In retrospect, the aristocracy arrogated power via myth, tradition, and brute force, rationalized via their exception valor. The problem with their self-serving story is that many would accept a probability of death for such success, so this 'courage premium' was not a real equilibrium result, as WW1 showed. Courage was a necessary, not sufficient, condition for acquiring power. Similarly, risk taking is a necessary condition to achieving riches, not sufficient. In standard theory, you take risk, and on average you will get rich quicker than others. That's all you need, a willingness to experience the randomness.
Unfortunate jobs like cleaning sewers are generally not highly paid even though they are rather disgusting; people get used to a lot of things. In a similar way, risk taking, if all it takes is a willingness to expose oneself to some stochastic shocks, is too easy. As Dan Pink notes, researchers have documented that monetary incentives work pretty easily for straightforward mechanical tasks, like keeping one's band in hot water for extended periods of time. Monetary incentives do not work for tasks taking some kind of creativity. In a similar way, if mere willingness to undergo stochastic shocks generate higher expected returns, it would be too easy. In real life, it's much more complicated, as intelligence is very important. You don't get paid--statistically--for merely for taking risk, however defined.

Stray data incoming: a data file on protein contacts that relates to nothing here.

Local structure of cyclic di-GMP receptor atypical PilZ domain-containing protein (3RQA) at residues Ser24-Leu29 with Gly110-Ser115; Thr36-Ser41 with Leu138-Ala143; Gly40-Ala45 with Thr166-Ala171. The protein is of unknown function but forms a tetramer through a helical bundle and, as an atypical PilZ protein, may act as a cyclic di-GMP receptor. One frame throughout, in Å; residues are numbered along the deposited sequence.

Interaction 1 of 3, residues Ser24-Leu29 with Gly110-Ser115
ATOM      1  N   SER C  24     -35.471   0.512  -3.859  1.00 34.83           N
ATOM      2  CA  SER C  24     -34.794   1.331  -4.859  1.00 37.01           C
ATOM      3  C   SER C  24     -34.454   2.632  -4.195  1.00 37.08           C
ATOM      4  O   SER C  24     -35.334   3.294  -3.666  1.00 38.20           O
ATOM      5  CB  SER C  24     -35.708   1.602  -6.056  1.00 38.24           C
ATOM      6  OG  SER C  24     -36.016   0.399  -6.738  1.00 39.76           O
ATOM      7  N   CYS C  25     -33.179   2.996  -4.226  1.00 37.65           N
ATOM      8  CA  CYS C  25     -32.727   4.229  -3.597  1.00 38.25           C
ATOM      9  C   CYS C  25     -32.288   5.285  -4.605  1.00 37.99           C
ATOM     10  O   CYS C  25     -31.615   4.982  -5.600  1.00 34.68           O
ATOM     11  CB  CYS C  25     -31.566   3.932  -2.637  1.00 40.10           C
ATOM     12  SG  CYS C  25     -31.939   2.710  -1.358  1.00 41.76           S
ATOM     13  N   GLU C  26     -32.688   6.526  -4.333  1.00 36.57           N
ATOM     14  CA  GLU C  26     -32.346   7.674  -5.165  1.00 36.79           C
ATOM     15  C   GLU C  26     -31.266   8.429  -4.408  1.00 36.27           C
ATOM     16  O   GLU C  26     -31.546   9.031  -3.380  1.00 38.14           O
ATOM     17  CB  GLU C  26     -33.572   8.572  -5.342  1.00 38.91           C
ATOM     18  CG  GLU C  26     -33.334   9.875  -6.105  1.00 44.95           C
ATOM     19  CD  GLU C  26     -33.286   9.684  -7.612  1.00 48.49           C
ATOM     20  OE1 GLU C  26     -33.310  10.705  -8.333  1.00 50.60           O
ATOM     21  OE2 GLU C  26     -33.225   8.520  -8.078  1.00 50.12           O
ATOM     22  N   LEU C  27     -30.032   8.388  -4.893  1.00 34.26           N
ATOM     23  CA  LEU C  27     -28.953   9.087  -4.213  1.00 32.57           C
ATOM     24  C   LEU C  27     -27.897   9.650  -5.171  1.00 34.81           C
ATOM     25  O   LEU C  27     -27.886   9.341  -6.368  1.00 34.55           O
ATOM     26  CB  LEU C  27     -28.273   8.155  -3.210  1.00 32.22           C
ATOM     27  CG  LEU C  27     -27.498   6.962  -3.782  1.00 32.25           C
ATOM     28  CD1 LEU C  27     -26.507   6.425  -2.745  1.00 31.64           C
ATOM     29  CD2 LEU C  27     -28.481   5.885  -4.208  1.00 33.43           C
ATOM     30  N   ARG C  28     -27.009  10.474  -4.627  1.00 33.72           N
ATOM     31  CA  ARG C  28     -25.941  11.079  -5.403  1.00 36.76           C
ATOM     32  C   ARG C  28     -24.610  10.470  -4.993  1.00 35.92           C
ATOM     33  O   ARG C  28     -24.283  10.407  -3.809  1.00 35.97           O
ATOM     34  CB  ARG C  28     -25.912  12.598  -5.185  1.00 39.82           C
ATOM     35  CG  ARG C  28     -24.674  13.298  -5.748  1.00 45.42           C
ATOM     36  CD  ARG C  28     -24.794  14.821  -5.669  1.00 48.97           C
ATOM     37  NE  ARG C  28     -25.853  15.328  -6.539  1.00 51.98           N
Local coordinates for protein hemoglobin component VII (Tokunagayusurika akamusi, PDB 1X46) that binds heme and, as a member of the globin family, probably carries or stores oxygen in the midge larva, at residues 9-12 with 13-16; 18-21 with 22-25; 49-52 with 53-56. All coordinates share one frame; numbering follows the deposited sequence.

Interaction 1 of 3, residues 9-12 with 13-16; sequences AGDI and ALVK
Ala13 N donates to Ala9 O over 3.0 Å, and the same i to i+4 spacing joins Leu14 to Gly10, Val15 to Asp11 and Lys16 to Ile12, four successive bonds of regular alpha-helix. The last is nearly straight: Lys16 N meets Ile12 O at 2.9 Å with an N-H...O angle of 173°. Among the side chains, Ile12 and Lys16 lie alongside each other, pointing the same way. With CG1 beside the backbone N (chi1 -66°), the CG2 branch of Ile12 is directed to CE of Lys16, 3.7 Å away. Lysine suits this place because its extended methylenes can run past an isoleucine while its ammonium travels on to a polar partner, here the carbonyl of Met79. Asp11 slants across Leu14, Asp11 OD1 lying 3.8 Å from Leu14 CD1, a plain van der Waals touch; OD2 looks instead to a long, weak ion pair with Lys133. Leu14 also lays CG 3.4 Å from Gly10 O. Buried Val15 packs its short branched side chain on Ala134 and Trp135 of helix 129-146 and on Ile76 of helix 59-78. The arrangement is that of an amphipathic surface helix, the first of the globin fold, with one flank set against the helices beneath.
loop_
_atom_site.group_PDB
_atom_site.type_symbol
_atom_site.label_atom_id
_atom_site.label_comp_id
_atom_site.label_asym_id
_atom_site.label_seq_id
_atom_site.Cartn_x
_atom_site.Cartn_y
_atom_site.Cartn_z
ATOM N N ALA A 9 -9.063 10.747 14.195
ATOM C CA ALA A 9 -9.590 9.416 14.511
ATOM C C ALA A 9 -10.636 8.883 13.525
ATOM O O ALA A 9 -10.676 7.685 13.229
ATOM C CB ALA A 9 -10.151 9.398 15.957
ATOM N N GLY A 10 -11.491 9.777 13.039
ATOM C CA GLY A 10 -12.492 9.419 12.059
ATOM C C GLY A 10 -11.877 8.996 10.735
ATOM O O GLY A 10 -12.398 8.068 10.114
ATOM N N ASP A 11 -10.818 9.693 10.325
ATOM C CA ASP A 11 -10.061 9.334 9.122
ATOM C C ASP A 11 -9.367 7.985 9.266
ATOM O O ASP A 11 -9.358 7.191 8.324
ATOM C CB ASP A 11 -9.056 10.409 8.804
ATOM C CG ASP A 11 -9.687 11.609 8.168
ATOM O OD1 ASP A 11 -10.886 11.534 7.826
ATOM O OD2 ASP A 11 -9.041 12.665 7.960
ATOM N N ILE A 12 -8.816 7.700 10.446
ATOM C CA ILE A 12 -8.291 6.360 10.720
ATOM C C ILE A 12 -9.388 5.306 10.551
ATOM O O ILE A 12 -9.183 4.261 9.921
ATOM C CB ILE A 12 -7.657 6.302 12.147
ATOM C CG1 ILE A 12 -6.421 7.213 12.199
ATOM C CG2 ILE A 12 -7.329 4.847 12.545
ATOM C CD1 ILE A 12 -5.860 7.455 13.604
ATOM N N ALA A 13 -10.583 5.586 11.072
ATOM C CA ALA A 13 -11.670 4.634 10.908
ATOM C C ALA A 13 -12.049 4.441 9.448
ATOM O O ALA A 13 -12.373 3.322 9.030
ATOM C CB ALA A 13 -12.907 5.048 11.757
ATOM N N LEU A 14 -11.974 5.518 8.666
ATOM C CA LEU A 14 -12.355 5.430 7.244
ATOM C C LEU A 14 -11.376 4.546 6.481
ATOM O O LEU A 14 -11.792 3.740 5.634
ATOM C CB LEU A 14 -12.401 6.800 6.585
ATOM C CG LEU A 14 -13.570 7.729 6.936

If one can expect a 5% annual return to investing in equities over bonds, then over 30 years this means quadrupling one's money relative to those who are risk averse. If that is the trade-off, I doubt anyone would choose bonds. It's a profound misunderstanding, a signature mistaken principle in finance.